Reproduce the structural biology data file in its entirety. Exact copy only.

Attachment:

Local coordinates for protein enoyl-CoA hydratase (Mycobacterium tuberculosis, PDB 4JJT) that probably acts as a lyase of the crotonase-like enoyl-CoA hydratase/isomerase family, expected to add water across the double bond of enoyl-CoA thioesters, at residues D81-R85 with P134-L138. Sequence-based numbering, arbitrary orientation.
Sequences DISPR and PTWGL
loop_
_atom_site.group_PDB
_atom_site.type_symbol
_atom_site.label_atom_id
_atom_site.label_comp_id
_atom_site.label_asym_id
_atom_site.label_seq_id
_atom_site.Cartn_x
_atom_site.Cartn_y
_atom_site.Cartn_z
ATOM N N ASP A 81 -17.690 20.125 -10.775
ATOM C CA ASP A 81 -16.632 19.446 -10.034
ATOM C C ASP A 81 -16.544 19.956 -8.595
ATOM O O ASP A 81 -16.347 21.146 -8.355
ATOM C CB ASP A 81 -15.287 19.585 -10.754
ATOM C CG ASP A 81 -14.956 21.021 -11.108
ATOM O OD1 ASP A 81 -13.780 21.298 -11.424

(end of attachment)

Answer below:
Local coordinates for protein enoyl-CoA hydratase (Mycobacterium tuberculosis, PDB 4JJT) that probably acts as a lyase of the crotonase-like enoyl-CoA hydratase/isomerase family, expected to add water across the double bond of enoyl-CoA thioesters, at residues D81-R85 with P134-L138. Sequence-based numbering, arbitrary orientation.
Sequences DISPR and PTWGL
loop_
_atom_site.group_PDB
_atom_site.type_symbol
_atom_site.label_atom_id
_atom_site.label_comp_id
_atom_site.label_asym_id
_atom_site.label_seq_id
_atom_site.Cartn_x
_atom_site.Cartn_y
_atom_site.Cartn_z
ATOM N N ASP A 81 -17.690 20.125 -10.775
ATOM C CA ASP A 81 -16.632 19.446 -10.034
ATOM C C ASP A 81 -16.544 19.956 -8.595
ATOM O O ASP A 81 -16.347 21.146 -8.355
ATOM C CB ASP A 81 -15.287 19.585 -10.754
ATOM C CG ASP A 81 -14.956 21.021 -11.108
ATOM O OD1 ASP A 81 -13.780 21.298 -11.424